Wild Food (37) – Pignut by Ian Carter

Pignuts are umbellifers (in the carrot family) and are like miniature versions of the more familiar Cow Parsley. To help confirm the identification, look closely at the finely divided leaves, especially those towards the base of the plant. If you grow your own carrots you may notice the similarity in leaf structure. In favoured meadows and woodland rides Pignuts can cover large areas, softening the landscape with their delicate white flower-heads.

This species was much loved by rural schoolchildren in the days when they were able to recognise useful wild flowers. It’s easy to imagine the pleasure they would have gained from rooting up the small edible tubers – especially in times when food was hard to come by and tended to be bland and repetitive.

It’s harder than you might think to locate the nut-like tubers, especially in heavy soil and if you are trying to do the job carefully so as to cause as little disturbance as possible.Ideally, you want to trace the stem of the plant down through the soil until you reach the ‘nut’ still attached to the plant. This helps to ensure that what you are about to eat is indeed a Pignut. The bulbs and tubers of other species, often found in close proximity, can look surprisingly similar and some are poisonous.

Once the Pignut tuber has been retrieved you can rub off the outer coating, which helpfully removes all the encrusting dirt,and eat it raw. The taste is not unlike that of Hazel nuts (a definite positive) with a slight aftertaste of celery (not so positive).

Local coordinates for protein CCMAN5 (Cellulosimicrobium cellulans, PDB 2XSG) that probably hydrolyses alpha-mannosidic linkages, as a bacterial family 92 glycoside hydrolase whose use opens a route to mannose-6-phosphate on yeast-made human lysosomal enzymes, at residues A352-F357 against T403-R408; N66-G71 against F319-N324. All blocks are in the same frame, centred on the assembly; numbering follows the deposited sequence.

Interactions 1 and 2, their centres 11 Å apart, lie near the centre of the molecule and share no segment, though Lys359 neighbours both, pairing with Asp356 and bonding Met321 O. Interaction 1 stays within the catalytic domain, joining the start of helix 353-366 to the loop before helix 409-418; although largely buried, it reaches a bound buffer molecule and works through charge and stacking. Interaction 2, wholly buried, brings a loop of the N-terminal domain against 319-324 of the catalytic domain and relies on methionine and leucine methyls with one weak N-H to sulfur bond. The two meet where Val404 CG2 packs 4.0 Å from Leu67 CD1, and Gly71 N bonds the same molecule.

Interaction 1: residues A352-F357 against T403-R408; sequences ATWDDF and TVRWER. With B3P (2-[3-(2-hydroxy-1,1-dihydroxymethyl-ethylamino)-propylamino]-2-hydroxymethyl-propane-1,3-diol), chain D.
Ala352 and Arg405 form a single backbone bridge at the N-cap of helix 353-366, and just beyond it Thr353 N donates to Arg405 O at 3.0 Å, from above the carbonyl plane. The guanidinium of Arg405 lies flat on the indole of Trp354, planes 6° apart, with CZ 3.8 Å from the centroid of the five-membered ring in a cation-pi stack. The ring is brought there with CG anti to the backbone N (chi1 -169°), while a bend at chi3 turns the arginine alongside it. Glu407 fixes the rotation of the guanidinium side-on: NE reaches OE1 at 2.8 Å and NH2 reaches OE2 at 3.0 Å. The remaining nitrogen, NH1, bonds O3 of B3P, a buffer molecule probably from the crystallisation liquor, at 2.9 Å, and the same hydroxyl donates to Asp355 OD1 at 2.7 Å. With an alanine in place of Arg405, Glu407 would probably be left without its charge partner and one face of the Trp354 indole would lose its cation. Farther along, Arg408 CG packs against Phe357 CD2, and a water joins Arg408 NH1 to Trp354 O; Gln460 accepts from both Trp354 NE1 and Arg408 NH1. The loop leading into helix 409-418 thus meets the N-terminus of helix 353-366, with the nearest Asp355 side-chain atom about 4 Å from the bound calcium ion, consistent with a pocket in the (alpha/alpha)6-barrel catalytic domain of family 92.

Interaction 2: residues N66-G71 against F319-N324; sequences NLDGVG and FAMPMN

These plants were on one of Devon Wildlife Trust’s reserves so were not available for exploitation and it’s worth noting that landowner permission is needed before digging up any wild plant. The local Badgers are happy enough to ignore the rules and have rooted through large areas on this site to dig out the tubers. I’ve often noticed this Badger ‘damage’ locally and pondered its likely effects on the vegetation. As with all such impacts no doubt it is very good for some things but has a negative effect on others. Across a large site it must surely help to maintain a diversity of different types of vegetation. It certainly helps put in perspective the loss of the occasional plant due to human foraging.

 

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1 Comment

  1. Murray Marr says:

    Thanks Ian. Parsnip flavour comes to mind when roasted.
    The Pignut’s seed is odd because when it germinates it doesn’t produce the usual twin seed leaves as in most flowering plants (the monocotyledonous grass family excluded.) Instead there is just one simple grass-like leaf that grows to about 25 mm. This then dies back leaving a very small white micro-tuber to overwinter before producing ‘adult’ leaves the following spring.
    The Pignut is classed as pseudo-monocotyledon. It’s quite a successful plant and so there must be some advantage to this delayed development behaviour. But it’s a job to know what.
    Perhaps it’s an enhanced dispersal and pioneering system aided by those rooting badgers you describe. It’s possible that both seeds and micro-tubers (~2-3 mm across) get trapped in snout or paw and then fall off at a distance giving this plant two chances to colonise new ground via germination and pseudo-germination. If the one system fails the other might succeed or vice versa.
    But one thing’s certain: the Pignut, unlike many of its Umbellifer cousins, has never been cultivated. The pseudo-monocotyledon behaviour makes it quite unlike carrots and parsnips which produce large edible roots straight from seed. No amount of seed sowing and selection has ever circumvented the Pignut’s unusual method of growth.

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